An ISU and Sigma Kappa alumna was the honorary survivor at Relay For Life at Lied Recreation Center this weekend.

Melanie Thwing went through cancer just after graduating from Iowa State in May 2011.

Thwing was a senior at Iowa State when she started noticing abnormal changes in her body. Her face started gaining a little weight right after Winter Break. Then she noticed her face had started to swell.

“Two weeks before graduation, I just blew up. I gained 90 pounds in probably close to two weeks. I knew something was wrong,” Thwing said.

The same day she drove back home after graduation, Thwing went to the emergency room. Thwing went through four doctors before she was diagnosed June 16, 2011, with adrenocortical carcinoma, stage four with a 9 percent chance of responding to treatment.

“I made the phone calls I needed to make. My best friend was in Italy so it was very difficult to get a hold of her. My poor mother was just not having it. I think she could have been more upset than I was,” Thwing said. “I went into work and I quit. ... I picked myself back up. What else are you going to do?’

Thwing started treatment June 22, 2011, and finished Nov. 23, 2011. It was a challenging six months. Loosing her hair was one thing that really made her start to feel self-conscious, Thwing said.

“It was July 2. One of my best friends from home was getting married, and I was in her wedding. I went to take a shower in the morning. I kept washing my hair and was like ‘why is so much hair coming off?’  It was horrible,” Thwing said. “I went to the wedding and came home and probably cried the hardest that night that I had ever cried.”

Thwing became cancer-free in May 2012.

“Even then when you do process it, it’s not a feeling that you're cancer-free. It’s a feeling of what's next and not in a good way. You know there's always that possibility that it will come back,” Thwing said. “I don’t think you ever go back to the state of feeling you had before — the feeling of being invincible. You always have that chip on your shoulder that you know something could happen.”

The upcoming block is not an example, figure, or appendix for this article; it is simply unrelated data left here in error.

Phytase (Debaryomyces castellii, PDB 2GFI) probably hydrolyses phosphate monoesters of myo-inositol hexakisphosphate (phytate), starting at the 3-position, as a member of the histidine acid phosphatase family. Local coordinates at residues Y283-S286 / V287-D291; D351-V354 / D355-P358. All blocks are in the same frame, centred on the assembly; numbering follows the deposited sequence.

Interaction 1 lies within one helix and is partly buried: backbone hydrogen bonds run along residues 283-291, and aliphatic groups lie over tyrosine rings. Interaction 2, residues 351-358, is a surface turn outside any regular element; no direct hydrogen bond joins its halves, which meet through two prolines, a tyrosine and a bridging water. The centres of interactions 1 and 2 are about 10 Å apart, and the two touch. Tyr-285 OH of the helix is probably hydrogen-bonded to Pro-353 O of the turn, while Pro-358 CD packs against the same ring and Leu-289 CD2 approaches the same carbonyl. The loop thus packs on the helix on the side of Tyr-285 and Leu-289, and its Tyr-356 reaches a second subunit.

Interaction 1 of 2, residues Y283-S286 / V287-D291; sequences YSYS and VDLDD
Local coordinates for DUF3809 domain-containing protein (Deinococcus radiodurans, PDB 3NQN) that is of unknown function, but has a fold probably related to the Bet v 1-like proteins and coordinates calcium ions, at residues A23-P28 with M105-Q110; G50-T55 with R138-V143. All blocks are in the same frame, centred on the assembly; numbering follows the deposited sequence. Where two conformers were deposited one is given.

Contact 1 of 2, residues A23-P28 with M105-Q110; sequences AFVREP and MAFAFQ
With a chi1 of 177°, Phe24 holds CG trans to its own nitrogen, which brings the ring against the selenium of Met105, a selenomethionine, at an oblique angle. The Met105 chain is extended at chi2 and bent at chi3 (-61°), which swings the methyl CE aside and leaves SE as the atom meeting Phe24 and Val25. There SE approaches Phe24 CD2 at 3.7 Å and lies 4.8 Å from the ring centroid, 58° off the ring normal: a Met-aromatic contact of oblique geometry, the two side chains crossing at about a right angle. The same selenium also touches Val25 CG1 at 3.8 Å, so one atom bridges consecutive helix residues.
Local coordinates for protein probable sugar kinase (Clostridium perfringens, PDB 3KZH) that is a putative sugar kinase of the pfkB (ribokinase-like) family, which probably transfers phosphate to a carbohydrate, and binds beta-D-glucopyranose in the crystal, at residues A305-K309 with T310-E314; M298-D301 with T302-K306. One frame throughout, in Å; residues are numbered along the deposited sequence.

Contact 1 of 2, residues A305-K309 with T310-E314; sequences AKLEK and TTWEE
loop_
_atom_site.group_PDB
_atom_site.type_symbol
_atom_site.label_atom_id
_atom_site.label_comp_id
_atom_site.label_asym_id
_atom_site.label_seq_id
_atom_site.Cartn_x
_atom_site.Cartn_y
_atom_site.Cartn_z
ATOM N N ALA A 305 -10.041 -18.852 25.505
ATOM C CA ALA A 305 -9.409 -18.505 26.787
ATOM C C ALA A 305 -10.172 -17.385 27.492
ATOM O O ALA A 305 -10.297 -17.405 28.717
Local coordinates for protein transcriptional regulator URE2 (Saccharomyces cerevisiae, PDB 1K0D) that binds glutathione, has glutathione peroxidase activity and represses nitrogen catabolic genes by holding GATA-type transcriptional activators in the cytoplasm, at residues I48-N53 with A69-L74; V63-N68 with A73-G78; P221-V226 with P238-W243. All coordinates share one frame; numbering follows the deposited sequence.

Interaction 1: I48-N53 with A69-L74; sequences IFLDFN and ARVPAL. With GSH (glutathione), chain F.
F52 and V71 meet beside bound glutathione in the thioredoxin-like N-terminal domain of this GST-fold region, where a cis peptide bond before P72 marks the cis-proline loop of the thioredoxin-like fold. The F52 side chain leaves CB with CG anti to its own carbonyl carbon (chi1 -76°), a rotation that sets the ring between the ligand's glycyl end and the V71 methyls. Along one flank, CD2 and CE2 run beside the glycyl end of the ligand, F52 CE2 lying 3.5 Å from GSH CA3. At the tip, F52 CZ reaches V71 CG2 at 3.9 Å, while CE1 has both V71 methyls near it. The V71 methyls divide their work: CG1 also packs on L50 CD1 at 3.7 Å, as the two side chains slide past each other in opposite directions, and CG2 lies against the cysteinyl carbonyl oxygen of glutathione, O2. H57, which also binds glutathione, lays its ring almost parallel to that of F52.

Thwing said cancer changed her life for the better. 

“I think it's made me more optimistic. I see how caring people are on a day-to-day basis. I don’t think I'd be able to see that if I hadn’t had this life experience,” Thwing said.  “I know it sounds corny to say ‘I'm glad I had cancer,’ but I really am. It helped me reprioritize and get closer to who I wanted to be closer to.” 

Thwing’s Sigma Kappa sorority sisters were present at Relay For Life on Friday, March 9, 2013, wearing ‘Team Melanie” shirts. 

“It's great to see our sorority come together for one of our sisters whether she's still an active member or an alumna,” said Caitlin Salem, senior member of Sigma Kappa.

Salem was a freshman when she met Thwing. She heard the news of Thwing’s diagnosis in summer 2011. 

“Seeing someone really close to you go through something like that is scary. It's scary being on the outside so I can't even imagine what it was like for her actually going through it,” Salem said.

Thwing said the ISU community was incredibly supportive through her journey. 

“I'm a Sigma Kappa, yes, but the help that I had received when I was diagnosed was not just limited to them,” Thwing said.

Thwing’s friends from other greek chapters, ISU alumni, former professors and her boss reached out to her during her battle with cancer.

“I'm here not necessarily with my family, but I'm with my family,” Thwing said.

(1) comment

John Bowie
John Bowie

It is hard to fight a battle like this and the story would definitely encourage all. However, if you have anyone who is going through similar battle then make sure that you support that person and cheer him up. You can also give him a special gift. There are stores available which offer gifts for cancer patients.

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